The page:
- Climate & Energy Justice
- Dems capitulate on Keystone XL while activists organize in Texas and Oklahoma
Dems capitulate on Keystone XL while activists organize in Texas and Oklahoma
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The dog days of summer haven’t done much to slow down TransCanada’s propulsion towards construction of the Keystone XL tar sands oil pipeline. The Canadian oil corporation last week unveiled its “new” proposed route through Nebraska. Spoiler alert: it’s almost exactly the same as the old one. They also haven’t diminished the Obama administration’s willingness to facilitate approval for a project that would carry the world’s dirtiest oil across our heartland.
Either Press Secretary Jay Carney was confused and misspoke at a White House briefing last month—not the first time it’s happened—or the Obama administration has all but completely put politics above policy in the heat of election season.
In response to a question about President Obama’s rejection of the Keystone XL pipeline in January, Carney answered that the administration hasn’t “rejected anything.” In further clarifying the administration’s position in response to a question from ABC News’ Jake Tapper, Carney said, “the President didn’t turn down the Keystone pipeline.”
If Carney’s statements can be brushed aside as a poorly worded parry against GOP attacks on Keystone XL, there’s absolutely no excusing former Vermont governor and former Democratic presidential candidate Howard Dean’s comments on the pipeline last week.
In an interview with National Journal, Dean reiterated Carney’s blaming of the GOP, with an alarming addendum:
“Dean said he now expects Obama to approve the pipeline project after the election, noting that the Canadian oil sands will be developed no matter what happens.”
Equally troubling is the fact that Dean has been working for McKenna, Long & Aldridge, a law firm that represents the Keystone XL-backing company TransCanada, since 2009, when he finished his stint as chairman of the Democratic Party.
We’ve enumerated the problems with the State Department’s handling of the first round of review for Keystone XL in detail before, including the bias, conflict of interest, and collusion wrought by lobbyists close to State Department and administration officials. Instead of political finger-pointing, Carney and Dean would do well to outline the plethora of threats Keystone XL and further tar sands production poses to our water, land, public health, and the ever-destabilizing climate. In Dean’s case, going as far as echoing the industry’s own (false) myth about the inevitability of increased tar sands development is abhorrent.
But while the Obama administration and some Democrats appear to have abandoned communities across the Midwest to the whims of Big Oil, landowners and grassroots activists are using their hands, feet, and gumption to halt construction of Keystone XL’s southern segment through Oklahoma and Texas, which President Obama unconscionably gave his blessing to expedite in March.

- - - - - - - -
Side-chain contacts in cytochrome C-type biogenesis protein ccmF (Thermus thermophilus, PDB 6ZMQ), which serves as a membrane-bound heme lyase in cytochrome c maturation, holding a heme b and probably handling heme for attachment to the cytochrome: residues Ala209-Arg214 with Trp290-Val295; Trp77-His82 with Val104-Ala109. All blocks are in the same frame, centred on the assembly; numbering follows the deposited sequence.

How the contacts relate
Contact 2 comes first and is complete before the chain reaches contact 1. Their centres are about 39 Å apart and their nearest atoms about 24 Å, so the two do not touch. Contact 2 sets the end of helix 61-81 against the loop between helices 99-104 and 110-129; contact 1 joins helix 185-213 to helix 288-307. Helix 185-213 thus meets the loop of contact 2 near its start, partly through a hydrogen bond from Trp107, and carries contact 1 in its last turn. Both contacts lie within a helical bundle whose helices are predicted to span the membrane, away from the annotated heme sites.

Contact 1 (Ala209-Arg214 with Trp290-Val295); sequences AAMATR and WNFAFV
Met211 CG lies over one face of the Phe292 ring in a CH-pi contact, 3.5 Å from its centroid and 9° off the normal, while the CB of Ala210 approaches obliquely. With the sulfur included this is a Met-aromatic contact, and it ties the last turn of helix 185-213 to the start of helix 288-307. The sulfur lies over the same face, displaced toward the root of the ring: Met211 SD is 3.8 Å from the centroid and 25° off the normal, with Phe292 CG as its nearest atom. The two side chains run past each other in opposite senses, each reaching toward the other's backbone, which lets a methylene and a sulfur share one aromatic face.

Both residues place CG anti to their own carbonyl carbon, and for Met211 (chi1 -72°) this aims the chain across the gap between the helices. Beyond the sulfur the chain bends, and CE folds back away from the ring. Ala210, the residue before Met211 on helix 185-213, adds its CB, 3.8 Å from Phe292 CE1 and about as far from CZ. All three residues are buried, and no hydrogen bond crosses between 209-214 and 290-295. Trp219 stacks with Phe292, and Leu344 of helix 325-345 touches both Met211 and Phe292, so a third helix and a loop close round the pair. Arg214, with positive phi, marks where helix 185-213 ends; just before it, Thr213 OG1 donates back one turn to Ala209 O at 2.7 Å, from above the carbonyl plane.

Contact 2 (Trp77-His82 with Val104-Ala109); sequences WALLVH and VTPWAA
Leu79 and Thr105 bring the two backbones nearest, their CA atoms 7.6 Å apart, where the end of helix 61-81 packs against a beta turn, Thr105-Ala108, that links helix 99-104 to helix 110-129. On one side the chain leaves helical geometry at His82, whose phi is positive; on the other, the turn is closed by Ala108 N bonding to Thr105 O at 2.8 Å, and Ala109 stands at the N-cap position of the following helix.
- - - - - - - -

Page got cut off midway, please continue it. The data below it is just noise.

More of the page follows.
Under the banner of the Tar Sands Blockade campaign, a broad coalition of climate justice organizers, Tea Party activists, landowners, and local community members are planning sustained, peaceful direct actions to physically stop pipeline construction, braving TransCanada’s henchmen and bulldozers in Texas and Oklahoma, Big Oil’s backyard.
With Tar Sands Blockade’s third action in a month, seven landowner advocates and climate justice organizers—including a Houston business owner, a retired minister, and a grandmother—were arrested last week for nonviolently locking themselves to the underside of a massive truck carrying 36-inch pipe intended for Keystone XL. Having successfully shut down construction operations for the day, the action sparked local and national TV, print, and radio media attention, and lit up the blogosphere.
Last week, Tar Sands Blockade rallied to defend the home and livelihood of Winnsboro, TX landowner David Hightower. Not only would the path of Keystone XL run less than 200 feet from David’s front door, it would also plow straight through his muscadine grape vineyard, decimating his home business. Since Tar Sands Blockade began its campaign, supporters have flooded into East Texas, demonstrating the power of a committed group of people to take on one of the most moneyed and powerful interests in the world and win a healthier future for us all.
With less than 60 days on the clock until November 4th and in the face of both sides of the party aisle pandering to political headwinds and vying to please the fossil fuel industry, the grassroots activism in Texas and Oklahoma have actually given us something to cheer for during the sometimes grotesque circus of election season: people power.
Tar Sands Blockade is a grassroots campaign funded entirely by the generosity of individual donors.
Click here to donate and directly support trainings, blockade materials, essentials like food, and legal defense.